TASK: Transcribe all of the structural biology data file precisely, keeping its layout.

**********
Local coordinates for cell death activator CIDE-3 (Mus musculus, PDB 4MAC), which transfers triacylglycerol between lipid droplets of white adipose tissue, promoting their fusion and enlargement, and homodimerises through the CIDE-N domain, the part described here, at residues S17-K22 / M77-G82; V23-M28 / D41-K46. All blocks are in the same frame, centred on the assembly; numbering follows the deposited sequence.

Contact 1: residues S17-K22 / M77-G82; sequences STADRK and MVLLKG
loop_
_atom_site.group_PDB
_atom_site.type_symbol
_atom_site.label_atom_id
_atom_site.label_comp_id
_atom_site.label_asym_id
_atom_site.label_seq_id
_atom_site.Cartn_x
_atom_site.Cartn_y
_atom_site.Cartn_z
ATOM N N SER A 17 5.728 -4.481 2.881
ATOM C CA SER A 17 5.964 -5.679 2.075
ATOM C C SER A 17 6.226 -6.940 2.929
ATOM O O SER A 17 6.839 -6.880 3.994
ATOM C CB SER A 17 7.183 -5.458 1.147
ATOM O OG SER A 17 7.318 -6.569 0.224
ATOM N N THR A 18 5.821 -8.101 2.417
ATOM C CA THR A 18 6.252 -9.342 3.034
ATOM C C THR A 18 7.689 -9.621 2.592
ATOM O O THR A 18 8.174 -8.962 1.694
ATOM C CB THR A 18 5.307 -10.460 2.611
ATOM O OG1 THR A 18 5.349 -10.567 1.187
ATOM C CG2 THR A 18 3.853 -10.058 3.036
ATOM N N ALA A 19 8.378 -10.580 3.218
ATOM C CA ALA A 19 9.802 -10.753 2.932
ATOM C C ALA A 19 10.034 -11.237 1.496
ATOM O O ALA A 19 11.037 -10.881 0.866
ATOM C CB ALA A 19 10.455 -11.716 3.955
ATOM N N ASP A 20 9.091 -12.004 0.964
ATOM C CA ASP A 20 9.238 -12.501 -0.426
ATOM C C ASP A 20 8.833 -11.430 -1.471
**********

Local coordinates for cell death activator CIDE-3 (Mus musculus, PDB 4MAC), which transfers triacylglycerol between lipid droplets of white adipose tissue, promoting their fusion and enlargement, and homodimerises through the CIDE-N domain, the part described here, at residues S17-K22 / M77-G82; V23-M28 / D41-K46. All blocks are in the same frame, centred on the assembly; numbering follows the deposited sequence.

Contact 1: residues S17-K22 / M77-G82; sequences STADRK and MVLLKG
loop_
_atom_site.group_PDB
_atom_site.type_symbol
_atom_site.label_atom_id
_atom_site.label_comp_id
_atom_site.label_asym_id
_atom_site.label_seq_id
_atom_site.Cartn_x
_atom_site.Cartn_y
_atom_site.Cartn_z
ATOM N N SER A 17 5.728 -4.481 2.881
ATOM C CA SER A 17 5.964 -5.679 2.075
ATOM C C SER A 17 6.226 -6.940 2.929
ATOM O O SER A 17 6.839 -6.880 3.994
ATOM C CB SER A 17 7.183 -5.458 1.147
ATOM O OG SER A 17 7.318 -6.569 0.224
ATOM N N THR A 18 5.821 -8.101 2.417
ATOM C CA THR A 18 6.252 -9.342 3.034
ATOM C C THR A 18 7.689 -9.621 2.592
ATOM O O THR A 18 8.174 -8.962 1.694
ATOM C CB THR A 18 5.307 -10.460 2.611
ATOM O OG1 THR A 18 5.349 -10.567 1.187
ATOM C CG2 THR A 18 3.853 -10.058 3.036
ATOM N N ALA A 19 8.378 -10.580 3.218
ATOM C CA ALA A 19 9.802 -10.753 2.932
ATOM C C ALA A 19 10.034 -11.237 1.496
ATOM O O ALA A 19 11.037 -10.881 0.866
ATOM C CB ALA A 19 10.455 -11.716 3.955
ATOM N N ASP A 20 9.091 -12.004 0.964
ATOM C CA ASP A 20 9.238 -12.501 -0.426
ATOM C C ASP A 20 8.833 -11.430 -1.471